The best workplace really is similar to family atmosphere

Updated Jun 19, 2018


Love in the workplace may sound like something to avoid at all costs, but I’m not talking about Jim-and-Pam-esque office romances.

Every industry is struggling to keep good, motivated workers, but the green industry particularly has had to fight to find and retain faithful employees. There are tons of articles on how to stimulate your workforce, but money is actually not the most effective option.

Humans desire far more than a paycheck to motivate them, experts says.

Gallup Research and the Conference Board have been monitoring employee satisfaction in more than 100 countries for nearly 30 years.

“I think you’re going to find that what people really are seeking in return for work is love,” Gallup’s CEO, Jim Clifton, told Fast Company.

Now this doesn’t mean it’s time to eighty-six your employees’ payroll. Individuals still rank pay as an important driver of engagement – fifth to be exact – it’s just that “emotional currency” weighs more in their mind.

People spend the majority of their time at work and lately that is where individuals now derive their greatest sense of happiness. Your employees need to feel that their work is meaningful and appreciated.

Barbara Fredrickson, a University of North Carolina psychology professor, has identified love as the “supreme emotion” that drives human beings more than any other.

“The definition that someone in business needs to understand is the simplest definition to start with,” Fredrickson said. “People have emotions that range from unpleasant to pleasant. Positive emotions are on that pleasant side. Historically, we’ve misunderstood love to be one of the positive emotions that range from joy, inspiration, interest, pride, and hope. But love is the feeling of any of those emotions co-experienced with another person or group.”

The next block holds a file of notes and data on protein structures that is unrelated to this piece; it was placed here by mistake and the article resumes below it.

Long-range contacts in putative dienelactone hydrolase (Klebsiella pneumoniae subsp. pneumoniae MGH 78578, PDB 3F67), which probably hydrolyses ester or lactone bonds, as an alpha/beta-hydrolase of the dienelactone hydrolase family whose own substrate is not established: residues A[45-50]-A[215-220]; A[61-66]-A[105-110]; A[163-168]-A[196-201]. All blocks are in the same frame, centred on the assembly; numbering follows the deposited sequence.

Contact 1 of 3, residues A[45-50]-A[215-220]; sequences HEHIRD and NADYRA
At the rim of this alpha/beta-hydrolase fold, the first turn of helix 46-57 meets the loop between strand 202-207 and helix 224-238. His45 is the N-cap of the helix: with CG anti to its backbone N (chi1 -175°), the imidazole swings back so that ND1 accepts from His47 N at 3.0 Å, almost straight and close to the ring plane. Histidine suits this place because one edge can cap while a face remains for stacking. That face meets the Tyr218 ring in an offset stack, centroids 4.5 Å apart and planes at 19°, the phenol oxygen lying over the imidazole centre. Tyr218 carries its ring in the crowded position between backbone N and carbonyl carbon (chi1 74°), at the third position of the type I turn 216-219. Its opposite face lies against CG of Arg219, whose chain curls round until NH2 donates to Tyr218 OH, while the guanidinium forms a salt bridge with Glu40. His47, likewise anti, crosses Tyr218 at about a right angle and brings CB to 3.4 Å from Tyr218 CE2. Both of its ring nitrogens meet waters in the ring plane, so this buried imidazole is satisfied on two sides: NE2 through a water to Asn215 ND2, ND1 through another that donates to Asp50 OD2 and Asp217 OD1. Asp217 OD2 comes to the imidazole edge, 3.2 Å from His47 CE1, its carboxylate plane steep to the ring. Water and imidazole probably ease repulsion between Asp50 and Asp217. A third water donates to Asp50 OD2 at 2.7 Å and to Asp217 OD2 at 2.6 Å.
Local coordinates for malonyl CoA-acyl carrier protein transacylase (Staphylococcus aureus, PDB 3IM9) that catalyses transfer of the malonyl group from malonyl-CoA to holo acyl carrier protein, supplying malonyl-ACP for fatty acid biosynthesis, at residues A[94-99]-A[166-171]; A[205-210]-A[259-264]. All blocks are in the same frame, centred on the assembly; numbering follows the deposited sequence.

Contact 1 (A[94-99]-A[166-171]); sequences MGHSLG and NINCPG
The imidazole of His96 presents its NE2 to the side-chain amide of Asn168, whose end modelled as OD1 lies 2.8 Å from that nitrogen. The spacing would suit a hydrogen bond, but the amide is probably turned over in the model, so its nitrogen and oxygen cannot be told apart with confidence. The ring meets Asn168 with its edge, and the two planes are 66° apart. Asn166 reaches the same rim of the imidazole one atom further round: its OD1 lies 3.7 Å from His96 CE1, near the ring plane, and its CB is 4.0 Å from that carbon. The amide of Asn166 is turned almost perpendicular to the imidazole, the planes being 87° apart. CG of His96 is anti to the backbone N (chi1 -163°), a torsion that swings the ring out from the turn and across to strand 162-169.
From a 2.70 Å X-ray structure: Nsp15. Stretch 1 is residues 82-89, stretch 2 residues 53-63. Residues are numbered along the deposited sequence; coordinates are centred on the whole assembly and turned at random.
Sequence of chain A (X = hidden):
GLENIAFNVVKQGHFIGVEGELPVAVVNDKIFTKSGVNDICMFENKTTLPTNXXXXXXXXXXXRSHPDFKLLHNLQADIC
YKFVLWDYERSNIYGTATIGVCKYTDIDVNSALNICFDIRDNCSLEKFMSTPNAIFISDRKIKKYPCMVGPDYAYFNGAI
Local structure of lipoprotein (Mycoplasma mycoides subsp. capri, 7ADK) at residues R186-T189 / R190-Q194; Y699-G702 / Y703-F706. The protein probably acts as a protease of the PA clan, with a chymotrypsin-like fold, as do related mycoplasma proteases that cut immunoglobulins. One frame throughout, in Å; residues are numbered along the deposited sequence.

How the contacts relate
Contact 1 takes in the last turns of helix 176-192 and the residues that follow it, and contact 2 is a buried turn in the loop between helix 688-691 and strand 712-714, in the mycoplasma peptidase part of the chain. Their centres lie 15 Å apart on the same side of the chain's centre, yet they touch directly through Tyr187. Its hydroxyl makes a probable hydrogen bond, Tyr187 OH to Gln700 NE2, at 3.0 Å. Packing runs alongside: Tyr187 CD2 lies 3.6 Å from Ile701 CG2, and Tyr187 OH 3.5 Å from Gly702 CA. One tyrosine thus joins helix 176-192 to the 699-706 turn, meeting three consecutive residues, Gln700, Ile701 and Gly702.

Fredrickson contends that humans thrive on love and are affected negatively when they do not receive it consistently.

“When people are made to feel cared for, nurtured and growing, that will serve the organization well,” she said, “because those feelings drive commitment and loyalty just like it would in any relationship.

“If you feel uniquely seen, understood, valued and appreciated, then that will hook you into being committed to that team, leader and organization. This is how positive emotions work.”

So how do you create a loving work atmosphere?

  • Care about your employees’ well-being and personal growth.
  • Hire individuals who are passionate about the work and have the talents to perform.
  • Ensure workers they are valued, appreciated, and that their work matters.
  • Form bonds with employees and encourage teamwork.
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